The cult of the Virgin Mary is associated by most medievalists with the twelfth and succeeding centuries. This book, however, provides a wide-ranging exploration of the cult in England from c. 700 to the Conquest. Interest in and devotion to Mary flourished in the late seventh and eighth centuries and, especially, in the period of the Benedictine reform from the mid-tenth century onwards. In this latter period Mary, as patron saint of almost all of the reformed houses, was the most important saint of the monastic movement. Dr Clayton describes and illustrates the development of Marian devotion and doctrine from the early church to the Carolingians, by discussing Anglo-Saxon feasts of the Virgin, liturgical texts, prayers, monastic dedications, art and vernacular poetry and prose. This is a topic which has never before been examined in any detail but has significant bearing on the history of church liturgy and Anglo-Saxon literature. The book will appeal to Anglo-Saxonists with a special interest in literature, art history and theology.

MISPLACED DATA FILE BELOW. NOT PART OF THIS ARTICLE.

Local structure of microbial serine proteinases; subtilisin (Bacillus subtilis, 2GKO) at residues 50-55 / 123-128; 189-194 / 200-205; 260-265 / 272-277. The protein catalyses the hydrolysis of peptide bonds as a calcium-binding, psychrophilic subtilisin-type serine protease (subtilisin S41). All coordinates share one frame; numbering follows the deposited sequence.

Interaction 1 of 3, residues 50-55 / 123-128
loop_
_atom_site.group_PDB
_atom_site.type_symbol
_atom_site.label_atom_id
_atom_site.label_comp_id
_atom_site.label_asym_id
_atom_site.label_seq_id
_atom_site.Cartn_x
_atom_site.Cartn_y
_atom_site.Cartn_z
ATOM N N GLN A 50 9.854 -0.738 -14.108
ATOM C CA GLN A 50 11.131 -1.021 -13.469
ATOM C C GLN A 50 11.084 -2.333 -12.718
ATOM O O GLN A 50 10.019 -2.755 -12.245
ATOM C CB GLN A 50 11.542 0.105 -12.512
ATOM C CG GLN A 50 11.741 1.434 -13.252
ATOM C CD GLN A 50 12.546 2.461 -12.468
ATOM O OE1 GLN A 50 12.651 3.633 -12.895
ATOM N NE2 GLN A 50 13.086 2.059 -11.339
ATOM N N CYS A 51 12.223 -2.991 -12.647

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(228mm x 152mm x 19mm)
Cambridge University Press
Publisher: Cambridge University Press
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